The American Kestrel (Falco sparverius) is a beautiful small bird of prey that lives on all six Dutch Caribbean Islands. It is often referred to as the “Sparrow Hawk” because it is one of the smallest birds of prey. Locally it is known as Killy Killy – the name refers to the rapid sound the bird makes when excited or upset.
The American Kestrel is one of the few raptors where the male and female have a different plumage. Males have blue-grey wings, a blue-grey head with a reddish crown and a rusty red back. Females have rusty brown wings and back with fine dark streaks. Both the male and female have a whitish face with two vertical black stripes.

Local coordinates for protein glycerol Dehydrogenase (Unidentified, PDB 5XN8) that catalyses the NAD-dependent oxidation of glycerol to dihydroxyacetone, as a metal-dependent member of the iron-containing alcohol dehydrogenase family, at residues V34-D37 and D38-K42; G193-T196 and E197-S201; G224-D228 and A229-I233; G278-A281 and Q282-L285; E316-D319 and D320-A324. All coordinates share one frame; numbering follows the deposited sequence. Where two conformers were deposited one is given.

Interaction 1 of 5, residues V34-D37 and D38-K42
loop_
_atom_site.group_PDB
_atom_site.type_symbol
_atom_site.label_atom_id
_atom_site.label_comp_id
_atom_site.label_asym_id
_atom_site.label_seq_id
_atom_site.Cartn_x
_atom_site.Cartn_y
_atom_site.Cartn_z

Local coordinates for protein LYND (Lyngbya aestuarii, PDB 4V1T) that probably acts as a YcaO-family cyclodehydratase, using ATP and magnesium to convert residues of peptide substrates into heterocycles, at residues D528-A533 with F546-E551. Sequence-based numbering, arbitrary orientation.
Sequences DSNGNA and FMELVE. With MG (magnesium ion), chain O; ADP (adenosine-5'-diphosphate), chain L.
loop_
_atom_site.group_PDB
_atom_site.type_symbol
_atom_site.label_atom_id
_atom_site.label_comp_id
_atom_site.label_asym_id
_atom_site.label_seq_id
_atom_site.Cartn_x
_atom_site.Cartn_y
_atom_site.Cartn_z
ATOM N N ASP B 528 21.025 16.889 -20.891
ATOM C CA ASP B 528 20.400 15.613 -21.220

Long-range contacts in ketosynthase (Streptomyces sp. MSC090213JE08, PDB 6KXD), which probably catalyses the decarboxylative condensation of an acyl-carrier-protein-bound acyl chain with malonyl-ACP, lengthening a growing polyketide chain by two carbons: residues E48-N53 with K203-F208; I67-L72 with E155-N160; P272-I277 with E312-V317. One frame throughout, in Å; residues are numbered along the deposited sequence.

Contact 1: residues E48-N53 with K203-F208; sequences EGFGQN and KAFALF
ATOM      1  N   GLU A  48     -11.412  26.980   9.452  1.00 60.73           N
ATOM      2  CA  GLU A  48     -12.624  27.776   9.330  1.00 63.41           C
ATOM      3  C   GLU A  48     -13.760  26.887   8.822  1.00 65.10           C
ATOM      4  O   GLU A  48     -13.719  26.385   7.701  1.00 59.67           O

You will often see the American Kestrel perched high in a tree or atop a cactus, from where it searches for prey. It also hunts by hovering above the ground, its long pointed wings beating fast while it scans the ground for insects, lizards and small rodents. It then swoops down to catch its prey with its feet. The kestrel is itself preyed on by larger raptors, notably the Red-tailed Hawk (Buteo jamaicensis).
American Kestrels breed on all of the Dutch Caribbean Islands. The breeding season begins at the onset of spring, and once the female has chosen her male companion, the birds will stay monogamous during the breeding season. They typically build a nest in a tree or cliff cavity. The female lays 4 to 5 eggs and incubates them while the male brings her food. Once the chicks fledge after about 30 days, they often stay with the parents for a few more weeks.
American Kestrels are listed in Appendix II of CITES, meaning that international trade in the species is carefully regulated.
Image by B.S. and R.D. Kirkby